As a result, says Preece, CPM is extending field marketing well beyond face-to-face work: “We’re able to contact retailers and cash-and-carries, or whoever they want us to communicate with, in a variety of ways. Telemarketing and the Internet both substitute for and complement face-to-face contact. We use whichever combination makes sense to the client.”
FMCG client services director Russell Green says the increasing number of skills required by field marketers is an inevitable response to increasingly complex products.
“We’ve been working with Kodak for about five years. Initially, our role was to gain distribution in the independent photographic sector and, more recently, the grocery multiples and high street. We now spend far more of our time on calls working with the supply chain people in the store to get the theoretical stock levels right.
“We do a lot of on-entry/on-exit work, and two years ago started to deal with out-of-stocks. When a brand spends a great deal of money on trying to pull consumers into the store, our job is to make sure that when they get there, they can find the product.”
New products quickly go out of stock if the rate of sale is higher than expected because it takes time for retailer computer systems to adjust ordering levels, says Logobrand Retail Solution Strategists sales director Alison White.
“For manufacturers, out-of-stock issues can mean wasted advertising spend, so it is vital that a specialist field marketing agency monitors the product in store to ensure that order levels are adequate. This is where we can play a vital role. Suppliers often fail to ‘close the circle’ by not explaining to stores the logic behind a new product and the support package that will deliver profit to those stores. Trained personnel from specialist field marketing agencies can close this loop,” she says.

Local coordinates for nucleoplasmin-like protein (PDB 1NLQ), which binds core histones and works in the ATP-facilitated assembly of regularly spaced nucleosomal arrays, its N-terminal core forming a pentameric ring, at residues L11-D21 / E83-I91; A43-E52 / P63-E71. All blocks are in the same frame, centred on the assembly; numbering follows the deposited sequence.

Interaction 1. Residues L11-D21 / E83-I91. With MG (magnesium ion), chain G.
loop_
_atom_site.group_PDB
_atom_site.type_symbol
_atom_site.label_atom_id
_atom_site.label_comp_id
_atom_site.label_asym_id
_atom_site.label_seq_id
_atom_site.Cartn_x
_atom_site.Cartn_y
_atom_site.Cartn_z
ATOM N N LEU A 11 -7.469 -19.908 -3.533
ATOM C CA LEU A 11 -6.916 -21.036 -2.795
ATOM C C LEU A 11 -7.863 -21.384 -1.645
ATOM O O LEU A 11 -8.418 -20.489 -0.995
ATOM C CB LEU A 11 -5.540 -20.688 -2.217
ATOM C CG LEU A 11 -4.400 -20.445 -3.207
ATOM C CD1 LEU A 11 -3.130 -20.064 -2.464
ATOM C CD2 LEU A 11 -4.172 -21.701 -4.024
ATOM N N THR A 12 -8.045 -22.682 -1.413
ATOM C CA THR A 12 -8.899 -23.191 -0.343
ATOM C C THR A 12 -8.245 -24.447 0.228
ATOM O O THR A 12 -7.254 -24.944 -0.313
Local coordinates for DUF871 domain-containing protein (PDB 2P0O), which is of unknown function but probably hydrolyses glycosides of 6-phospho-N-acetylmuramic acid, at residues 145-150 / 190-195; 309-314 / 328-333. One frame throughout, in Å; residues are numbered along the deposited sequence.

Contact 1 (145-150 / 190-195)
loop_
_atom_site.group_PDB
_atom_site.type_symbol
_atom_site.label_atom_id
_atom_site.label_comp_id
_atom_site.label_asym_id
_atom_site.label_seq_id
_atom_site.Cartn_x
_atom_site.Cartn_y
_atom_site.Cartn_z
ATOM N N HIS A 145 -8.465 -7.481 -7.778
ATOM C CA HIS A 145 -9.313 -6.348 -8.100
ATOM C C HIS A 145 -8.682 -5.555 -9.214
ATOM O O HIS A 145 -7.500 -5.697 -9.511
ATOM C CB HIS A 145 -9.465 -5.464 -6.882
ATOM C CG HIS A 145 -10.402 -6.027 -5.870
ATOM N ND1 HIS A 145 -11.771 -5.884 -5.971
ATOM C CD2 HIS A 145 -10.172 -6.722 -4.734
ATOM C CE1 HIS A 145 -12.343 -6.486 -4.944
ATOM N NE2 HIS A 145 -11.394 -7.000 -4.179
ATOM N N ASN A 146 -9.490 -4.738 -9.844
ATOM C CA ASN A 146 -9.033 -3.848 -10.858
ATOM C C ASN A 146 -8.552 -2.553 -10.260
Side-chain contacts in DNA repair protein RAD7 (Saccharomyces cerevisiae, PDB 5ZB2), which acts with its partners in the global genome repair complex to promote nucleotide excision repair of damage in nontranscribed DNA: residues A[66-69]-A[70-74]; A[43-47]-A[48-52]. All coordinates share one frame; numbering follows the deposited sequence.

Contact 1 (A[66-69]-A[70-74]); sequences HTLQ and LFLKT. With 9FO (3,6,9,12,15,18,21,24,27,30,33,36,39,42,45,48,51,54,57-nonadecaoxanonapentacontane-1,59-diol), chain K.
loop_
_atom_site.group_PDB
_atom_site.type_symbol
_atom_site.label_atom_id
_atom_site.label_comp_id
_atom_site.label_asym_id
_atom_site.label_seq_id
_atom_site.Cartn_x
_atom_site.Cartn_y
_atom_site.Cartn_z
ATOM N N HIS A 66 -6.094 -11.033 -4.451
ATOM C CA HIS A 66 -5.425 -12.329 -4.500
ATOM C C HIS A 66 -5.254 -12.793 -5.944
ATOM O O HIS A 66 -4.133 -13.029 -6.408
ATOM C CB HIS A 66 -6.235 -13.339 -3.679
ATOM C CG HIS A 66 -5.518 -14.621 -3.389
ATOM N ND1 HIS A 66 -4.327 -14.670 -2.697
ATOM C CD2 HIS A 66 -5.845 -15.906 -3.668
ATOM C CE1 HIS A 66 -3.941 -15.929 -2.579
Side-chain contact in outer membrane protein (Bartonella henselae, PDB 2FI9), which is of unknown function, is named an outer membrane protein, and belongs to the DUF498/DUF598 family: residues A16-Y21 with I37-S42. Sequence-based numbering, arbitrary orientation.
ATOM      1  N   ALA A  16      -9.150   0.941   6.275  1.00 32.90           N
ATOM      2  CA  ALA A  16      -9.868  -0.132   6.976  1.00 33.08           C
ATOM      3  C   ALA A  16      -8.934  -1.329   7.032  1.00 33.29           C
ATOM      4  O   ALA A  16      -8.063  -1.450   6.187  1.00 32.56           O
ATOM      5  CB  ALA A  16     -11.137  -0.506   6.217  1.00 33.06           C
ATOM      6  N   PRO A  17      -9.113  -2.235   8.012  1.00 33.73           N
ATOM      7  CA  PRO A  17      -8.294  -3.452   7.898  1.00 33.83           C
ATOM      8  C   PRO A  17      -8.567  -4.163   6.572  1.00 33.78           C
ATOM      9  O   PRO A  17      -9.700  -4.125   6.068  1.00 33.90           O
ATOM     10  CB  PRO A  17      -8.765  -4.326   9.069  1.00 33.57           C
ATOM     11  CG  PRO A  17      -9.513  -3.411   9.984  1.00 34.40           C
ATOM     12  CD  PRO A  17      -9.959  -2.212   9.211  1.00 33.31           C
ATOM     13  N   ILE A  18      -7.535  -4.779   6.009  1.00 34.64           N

Logobrand cites its involvement in Van den Bergh Foods’ launch of Chicken Tonight Sizzle & Stir. “We were at the heart of a comprehensive support campaign, run within the multiples, to ensure fast distribution and low out-of-stocks. This delivered profit to our client and the retailers,” says White.
In response to the new demands on field marketers’ time, Logobrand will later this year introduce a proprietary Web-based service for suppliers, called LaunchTrack, which will enable close monitoring (on an hour-by-hour basis if needed) of a new product launch. Clients will be able to log on and see a detailed record of performance, problems and projections.
Field marketing company Milton Pdm has extended its activities into several diverse areas for different clients. One of these is Adidas, which demands several key skills in store, says managing director Carol Haigh.
“At the point of purchase, the store staff must be able to speak about the product features and display products to meet consumer expectations.
“In addition to product training from the Adidas sales force, retailers receive visits from our merchandisers throughout the promotional period to ensure that window and shop floor displays are set up according to the Adidas brief. Merchandisers are also fully briefed on Adidas product features so that any store staff queries can be handled professionally,” she says.
For Superdrug, Milton Pdm was asked to provide demonstrators for in-store promotions in the health and beauty sector.
“Two demonstrators in each store had the responsibility of delivering the brand promise for all these supplier products. They undertook detailed face-to-face briefing and training for all staff, including application of make-up products and explanation of the product to customers,” says Haigh.
The key to field marketing’s new adaptability is the need to work smarter, not harder, believes FMCG’s Green.
He says: “Field marketers have lots of calls to make and a limited amount of time on each call, so they have to make the most of that time. As an integral part of the service they buy, clients expect us to be able to negotiate, so we’re indirect-selling all the time. When we go into a store we have to have a story to tell, otherwise we’re wasting our client’s money.”